Follow the WDRB Newsroom, Reporters and Anchors.More >>
Tweets from the WDRB Newsroom, Reporters and Anchors.More >>
LOUISVILLE, Ky. (WDRB) -- The first African-American football player at the University of Louisville is killed in a house fire. Fire officials believe an electrical short in a space heater caused the blaze.
The family of Lawrence Simmons says he was in his bedroom when the fire broke out around 10 a.m. Saturday. Arson investigators say the fire started between Simmons and his bedroom door.
The house had been converted into a number of apartments. Several others who lived there escaped.
Simmons' family says the 79-year-old was a retired teacher and the first African American football player at U of L.
"You know, major colleges at one time they didn't have any blacks participating in sports. It's just a great part of history," said Norman Simmons, brother.
Fire Chief Greg Frederick says there were no working smoke detectors in the home. Many of them had batteries, but they weren't fully attached.
The person who owns the home disputes that claiming the smoke detectors were working.
LOUISVILLE, Ky. (WDRB) -- An electrical short in a space heater is believed to be the cause of deadly house fire in western Louisville.
Fire investigators say the fire began around 10 a.m. Saturday. Arson investigators say it started after a short in a space heater caught fire to a bedroom in basement apartment of a rooming house on Oak Street. The fire, which was said to be rather small, broke out between an elderly man inside and his bedroom door, according to Capt. Sal Melendez with Louisville Fire and Rescue.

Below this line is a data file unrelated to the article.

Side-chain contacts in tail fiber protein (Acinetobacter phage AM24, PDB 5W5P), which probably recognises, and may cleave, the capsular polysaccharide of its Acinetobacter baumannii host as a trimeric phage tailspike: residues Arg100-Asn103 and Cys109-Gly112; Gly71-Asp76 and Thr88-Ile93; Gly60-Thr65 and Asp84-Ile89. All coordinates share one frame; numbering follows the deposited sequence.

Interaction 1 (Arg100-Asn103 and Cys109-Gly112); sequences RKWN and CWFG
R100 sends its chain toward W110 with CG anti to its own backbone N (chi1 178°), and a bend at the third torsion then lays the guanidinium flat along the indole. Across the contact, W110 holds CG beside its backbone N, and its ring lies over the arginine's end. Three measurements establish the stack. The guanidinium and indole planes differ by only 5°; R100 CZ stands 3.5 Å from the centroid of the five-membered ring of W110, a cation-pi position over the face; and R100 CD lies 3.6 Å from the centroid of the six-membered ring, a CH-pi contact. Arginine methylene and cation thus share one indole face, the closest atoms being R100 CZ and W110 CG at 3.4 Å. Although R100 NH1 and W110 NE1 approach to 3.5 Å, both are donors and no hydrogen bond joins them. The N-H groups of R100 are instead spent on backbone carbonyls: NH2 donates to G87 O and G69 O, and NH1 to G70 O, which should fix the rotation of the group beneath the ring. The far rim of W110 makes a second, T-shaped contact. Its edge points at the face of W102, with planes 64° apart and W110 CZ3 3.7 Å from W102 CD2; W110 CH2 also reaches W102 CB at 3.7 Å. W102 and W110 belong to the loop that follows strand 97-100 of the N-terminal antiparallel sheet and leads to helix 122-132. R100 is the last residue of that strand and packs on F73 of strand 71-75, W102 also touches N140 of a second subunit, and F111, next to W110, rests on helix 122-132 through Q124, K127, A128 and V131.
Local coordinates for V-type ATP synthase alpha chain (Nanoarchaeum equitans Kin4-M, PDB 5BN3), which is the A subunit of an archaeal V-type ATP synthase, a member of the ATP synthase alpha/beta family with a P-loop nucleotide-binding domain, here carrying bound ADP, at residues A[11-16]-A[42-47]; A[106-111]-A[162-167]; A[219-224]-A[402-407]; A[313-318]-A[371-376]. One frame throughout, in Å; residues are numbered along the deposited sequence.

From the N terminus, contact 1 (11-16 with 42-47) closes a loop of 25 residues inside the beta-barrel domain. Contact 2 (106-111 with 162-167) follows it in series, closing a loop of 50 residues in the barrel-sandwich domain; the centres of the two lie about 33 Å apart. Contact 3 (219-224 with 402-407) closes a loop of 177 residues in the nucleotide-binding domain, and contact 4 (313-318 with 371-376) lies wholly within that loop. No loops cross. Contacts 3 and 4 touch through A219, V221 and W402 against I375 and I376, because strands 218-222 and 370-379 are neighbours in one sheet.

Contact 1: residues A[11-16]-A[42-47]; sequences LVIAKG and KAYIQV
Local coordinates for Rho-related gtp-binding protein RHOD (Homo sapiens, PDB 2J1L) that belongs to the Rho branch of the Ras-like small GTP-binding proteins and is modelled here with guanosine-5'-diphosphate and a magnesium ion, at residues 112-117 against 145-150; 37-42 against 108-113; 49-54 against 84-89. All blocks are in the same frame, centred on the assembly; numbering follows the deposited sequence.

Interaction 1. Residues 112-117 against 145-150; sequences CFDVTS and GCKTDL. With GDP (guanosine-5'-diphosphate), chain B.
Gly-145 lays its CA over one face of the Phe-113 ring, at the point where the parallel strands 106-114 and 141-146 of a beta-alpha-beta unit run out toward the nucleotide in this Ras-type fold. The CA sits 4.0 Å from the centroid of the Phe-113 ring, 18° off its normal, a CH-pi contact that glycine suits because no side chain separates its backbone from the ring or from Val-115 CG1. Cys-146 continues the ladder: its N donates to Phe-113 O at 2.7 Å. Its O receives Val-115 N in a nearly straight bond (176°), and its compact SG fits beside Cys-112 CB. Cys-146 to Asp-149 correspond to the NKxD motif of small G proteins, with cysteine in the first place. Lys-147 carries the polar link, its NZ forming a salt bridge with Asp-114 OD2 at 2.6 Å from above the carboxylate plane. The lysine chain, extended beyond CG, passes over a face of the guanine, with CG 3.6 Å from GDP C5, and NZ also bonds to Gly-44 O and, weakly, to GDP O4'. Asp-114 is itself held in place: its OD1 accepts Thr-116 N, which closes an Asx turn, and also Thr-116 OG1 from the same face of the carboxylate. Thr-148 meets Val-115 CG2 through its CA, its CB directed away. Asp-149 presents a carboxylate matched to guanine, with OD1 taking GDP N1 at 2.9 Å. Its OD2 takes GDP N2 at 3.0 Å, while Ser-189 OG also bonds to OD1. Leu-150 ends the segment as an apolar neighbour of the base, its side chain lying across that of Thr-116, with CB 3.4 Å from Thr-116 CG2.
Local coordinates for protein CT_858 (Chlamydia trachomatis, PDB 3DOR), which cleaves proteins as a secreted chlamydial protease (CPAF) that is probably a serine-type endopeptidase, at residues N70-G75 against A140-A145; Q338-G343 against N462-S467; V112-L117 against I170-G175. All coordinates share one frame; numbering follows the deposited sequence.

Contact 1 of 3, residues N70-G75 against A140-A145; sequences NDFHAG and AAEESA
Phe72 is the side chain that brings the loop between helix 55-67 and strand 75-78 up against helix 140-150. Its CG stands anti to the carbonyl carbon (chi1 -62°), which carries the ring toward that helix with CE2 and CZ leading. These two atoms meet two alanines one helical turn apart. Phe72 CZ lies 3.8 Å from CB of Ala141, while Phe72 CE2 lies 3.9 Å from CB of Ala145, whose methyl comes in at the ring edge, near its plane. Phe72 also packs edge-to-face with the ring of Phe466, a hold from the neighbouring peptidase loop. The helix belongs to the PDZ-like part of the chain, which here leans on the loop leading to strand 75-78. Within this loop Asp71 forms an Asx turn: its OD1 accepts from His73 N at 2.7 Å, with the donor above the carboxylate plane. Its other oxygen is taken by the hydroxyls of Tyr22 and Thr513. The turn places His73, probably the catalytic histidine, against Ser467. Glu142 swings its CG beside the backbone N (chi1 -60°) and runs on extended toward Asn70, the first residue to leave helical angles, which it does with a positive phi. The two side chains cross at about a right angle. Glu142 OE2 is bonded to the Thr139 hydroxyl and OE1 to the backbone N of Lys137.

Fire officials say the man who died was in his 80s. Several others in the neighboring apartments of the house escaped unharmed. Chief Greg Frederick said the house had no working smoke detectors, which further complicated the matter.
Frederick says his main concern is that there were no working fire alarms. The owner of the home who did not want to go on camera , but contends the smoke detectors were in working order.
Melendez later clarified to say the smoke detectors had batteries, but many of them were detached, meaning the alarms couldn't be tripped. The smoke detector in the basement where the fire broke out fell off the wall, detaching the battery, he said.
The fire started around 10:20 a.m. in the basement unit of a 4 unit apartment house. Frederick says the Metro Arson Squad will assess the situation further.
The name of the man who died has not been released.